10 Ways Progressive Web Apps Will Replace Native Apps

Progressive web apps (PWAs) are poised to topple their native app, soon-to-be predecessors from their throne atop the best mobile app development strategies pyramid. In other words, move over native apps, your younger and better-looking sibling is taking over. That said, don’t start pulling your hair out if your business has already invested in the development of a native mobile app. Your money hasn’t gone to waste. There’s still significant value to gain from having a downloadable native app. Mobile apps, no matter the breed, are going to enter a hybrid period where consumers expect both a native app experience and a progressive web app.

The future beyond that period, however, points towards a PWA-dominated landscape. In this discussion, we’ll take a look at ten reasons why PWAs are better than native apps and create a better app-like experience for customers.

1. The World Is Increasingly Mobile

At first thought, this may seem like a win for the native app column, especially when you consider that 87% of an average user’s time on their mobile device is spent on native apps. But, we’re also hurtling towards app fatigue. App fatigue is caused by two things:
1. There are too many apps on the marketplace (over 1.5 million)
2. Most users have downloaded “enough” apps on their phone

As more and more people shifted to browsing and using their mobile devices, app developers slammed the marketplace with apps to meet this demand. Many users are reaching critical mass with the number of icons and apps that they’ll allow to populate their mobile devices’ home screens. Thus, it’s becoming incredibly difficult to convince customers to commit to downloading a new app and crowding their screens even more.

2. Search Algorithms Will Favor Mobile Soon

Towards the end of 2016, Google announced that it would shift its search engine indexing algorithms to mobile-first indexing. This change is predicted to occur in 2018 and will mean that Google will look for a company’s mobile website or experience before its desktop website. You’d be hard-pressed to find better evidence than that of a mobile future. For companies with PWAs, this change is huge because it means that your app-like experience will soon be discoverable by Google and other search engines. This is a luxury that even native apps won’t be able to compete with.

3. Fewer Clicks Means Easier Accessibility

Search engines are just one way for users to connect to your PWA. These web-based apps have always had a key benefit over native apps: accessibility. Think about how many steps are involved in downloading a native app to your mobile device. You have to access your device’s app market, search the app, download the app, accept permissions and so on. Each step is a chance that the would-be user decides it isn’t worth it. PWAs, on the other hand, are accessible the moment a user learns of its existence, by accessing the experience through a URL link.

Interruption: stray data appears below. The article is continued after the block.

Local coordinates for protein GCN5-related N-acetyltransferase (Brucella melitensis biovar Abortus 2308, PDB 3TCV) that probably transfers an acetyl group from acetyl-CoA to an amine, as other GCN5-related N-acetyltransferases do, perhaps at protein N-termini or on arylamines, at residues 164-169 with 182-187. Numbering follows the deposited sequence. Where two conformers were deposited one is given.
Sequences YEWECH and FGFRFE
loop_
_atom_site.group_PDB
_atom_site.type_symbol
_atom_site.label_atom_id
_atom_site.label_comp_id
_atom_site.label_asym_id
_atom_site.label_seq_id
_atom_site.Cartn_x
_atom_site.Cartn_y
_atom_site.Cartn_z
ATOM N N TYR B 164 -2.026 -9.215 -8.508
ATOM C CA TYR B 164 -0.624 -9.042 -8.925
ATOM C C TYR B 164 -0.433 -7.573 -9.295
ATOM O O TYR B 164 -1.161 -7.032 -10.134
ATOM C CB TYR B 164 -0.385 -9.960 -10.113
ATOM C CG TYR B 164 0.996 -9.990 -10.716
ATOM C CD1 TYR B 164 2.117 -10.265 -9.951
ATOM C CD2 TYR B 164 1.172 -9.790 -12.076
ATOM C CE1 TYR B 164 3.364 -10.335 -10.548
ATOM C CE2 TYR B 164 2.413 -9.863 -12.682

4. Shareable

People like to share the latest “new” thing they’ve discovered, read about, bought, tasted, touched, etc. That’s why every social media platform ever to make it big has a share function and why there are options to share this blog post at the bottom of the page. People like to share apps too, but native apps’ lack of accessibility has made this difficult. You can’t just send someone a native app. You can only tell your closest friends to check it out; it is then on them to visit the app store and see for themselves what the app is all about.

PWAs are unique, compared to their native counterparts, because they can be accessed through a simple URL link. This means that sharing a PWA experience is as easy as linking someone to a news article.

5. Usable Across More Platforms

The other detriment to native apps’ shareability is that not all apps function across different platforms. If your friend has an Apple device and you a Samsung, there isn’t a guarantee that they can get the same apps that you love on your Android-powered device because the language on their Apple devices is different. Native apps get their name because they require a native programming language. This restricts the types of devices that can “read” and allow the app to run.

Progressive web apps are unique because they don’t require any download or programming language to read. It is all web-based. Thus, not only can you easily share a PWA experience, but there’s a much higher guarantee that the recipient will be able to access the app-like website.

6. Minimal Storage Required